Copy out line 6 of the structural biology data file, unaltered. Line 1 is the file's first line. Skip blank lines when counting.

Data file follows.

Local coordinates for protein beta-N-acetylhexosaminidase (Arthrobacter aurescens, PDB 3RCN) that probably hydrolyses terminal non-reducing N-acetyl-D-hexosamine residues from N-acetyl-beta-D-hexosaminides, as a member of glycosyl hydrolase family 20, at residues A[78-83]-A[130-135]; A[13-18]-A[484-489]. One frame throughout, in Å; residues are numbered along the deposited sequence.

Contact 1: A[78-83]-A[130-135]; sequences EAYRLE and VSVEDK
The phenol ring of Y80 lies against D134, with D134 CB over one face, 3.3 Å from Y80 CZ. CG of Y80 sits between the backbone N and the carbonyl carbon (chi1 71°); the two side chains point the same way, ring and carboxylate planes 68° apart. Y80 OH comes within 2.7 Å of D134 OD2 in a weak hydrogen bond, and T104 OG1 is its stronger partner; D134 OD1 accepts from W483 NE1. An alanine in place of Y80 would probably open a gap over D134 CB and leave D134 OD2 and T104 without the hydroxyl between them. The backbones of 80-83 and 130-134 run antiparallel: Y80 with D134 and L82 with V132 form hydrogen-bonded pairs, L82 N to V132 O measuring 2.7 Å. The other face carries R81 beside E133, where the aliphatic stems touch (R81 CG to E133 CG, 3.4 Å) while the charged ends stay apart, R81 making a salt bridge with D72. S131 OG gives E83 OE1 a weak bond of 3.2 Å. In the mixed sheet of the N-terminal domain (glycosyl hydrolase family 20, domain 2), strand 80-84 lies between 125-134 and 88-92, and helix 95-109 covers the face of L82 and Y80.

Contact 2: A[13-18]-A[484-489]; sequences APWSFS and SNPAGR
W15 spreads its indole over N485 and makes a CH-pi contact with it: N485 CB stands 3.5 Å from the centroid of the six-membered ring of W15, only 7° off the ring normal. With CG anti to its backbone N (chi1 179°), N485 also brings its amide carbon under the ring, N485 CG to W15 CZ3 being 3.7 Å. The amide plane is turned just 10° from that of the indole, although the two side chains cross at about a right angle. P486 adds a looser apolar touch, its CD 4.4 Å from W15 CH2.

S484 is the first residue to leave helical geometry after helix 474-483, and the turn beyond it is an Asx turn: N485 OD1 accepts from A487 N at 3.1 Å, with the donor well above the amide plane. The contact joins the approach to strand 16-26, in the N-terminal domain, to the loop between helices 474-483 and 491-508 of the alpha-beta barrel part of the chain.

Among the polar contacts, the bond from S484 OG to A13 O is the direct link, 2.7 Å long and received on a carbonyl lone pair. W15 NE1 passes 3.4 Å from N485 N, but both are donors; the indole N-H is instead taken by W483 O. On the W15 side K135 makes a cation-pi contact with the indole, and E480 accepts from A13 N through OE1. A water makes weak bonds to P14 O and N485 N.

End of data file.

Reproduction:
S484 is the first residue to leave helical geometry after helix 474-483, and the turn beyond it is an Asx turn: N485 OD1 accepts from A487 N at 3.1 Å, with the donor well above the amide plane. The contact joins the approach to strand 16-26, in the N-terminal domain, to the loop between helices 474-483 and 491-508 of the alpha-beta barrel part of the chain.